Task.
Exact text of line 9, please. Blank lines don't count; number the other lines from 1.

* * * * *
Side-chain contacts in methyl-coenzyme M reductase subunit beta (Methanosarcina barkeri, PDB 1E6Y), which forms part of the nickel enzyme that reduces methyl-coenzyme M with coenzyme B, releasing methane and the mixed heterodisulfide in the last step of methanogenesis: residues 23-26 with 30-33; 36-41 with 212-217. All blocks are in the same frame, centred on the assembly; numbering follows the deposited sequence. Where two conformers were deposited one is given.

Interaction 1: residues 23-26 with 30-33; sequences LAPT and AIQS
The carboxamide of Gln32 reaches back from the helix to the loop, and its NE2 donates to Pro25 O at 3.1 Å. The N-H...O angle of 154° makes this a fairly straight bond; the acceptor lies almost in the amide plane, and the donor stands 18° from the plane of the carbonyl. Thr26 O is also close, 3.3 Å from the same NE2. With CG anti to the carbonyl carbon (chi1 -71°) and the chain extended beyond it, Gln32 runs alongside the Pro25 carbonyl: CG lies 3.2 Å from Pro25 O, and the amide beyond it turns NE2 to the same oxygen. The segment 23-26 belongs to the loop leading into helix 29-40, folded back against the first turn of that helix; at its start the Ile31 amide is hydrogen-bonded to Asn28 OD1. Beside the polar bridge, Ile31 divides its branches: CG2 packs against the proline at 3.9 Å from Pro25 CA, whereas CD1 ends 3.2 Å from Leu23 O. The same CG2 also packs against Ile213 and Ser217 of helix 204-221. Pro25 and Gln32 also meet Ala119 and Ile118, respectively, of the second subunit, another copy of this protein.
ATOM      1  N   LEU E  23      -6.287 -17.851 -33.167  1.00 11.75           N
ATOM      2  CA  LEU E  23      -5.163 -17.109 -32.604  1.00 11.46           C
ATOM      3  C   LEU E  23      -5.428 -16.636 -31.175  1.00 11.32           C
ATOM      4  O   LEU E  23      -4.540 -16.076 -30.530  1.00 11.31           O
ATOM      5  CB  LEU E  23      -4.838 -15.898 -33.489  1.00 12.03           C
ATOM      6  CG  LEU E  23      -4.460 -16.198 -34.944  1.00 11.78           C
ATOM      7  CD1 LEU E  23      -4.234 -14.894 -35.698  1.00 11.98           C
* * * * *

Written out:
ATOM      6  CG  LEU E  23      -4.460 -16.198 -34.944  1.00 11.78           C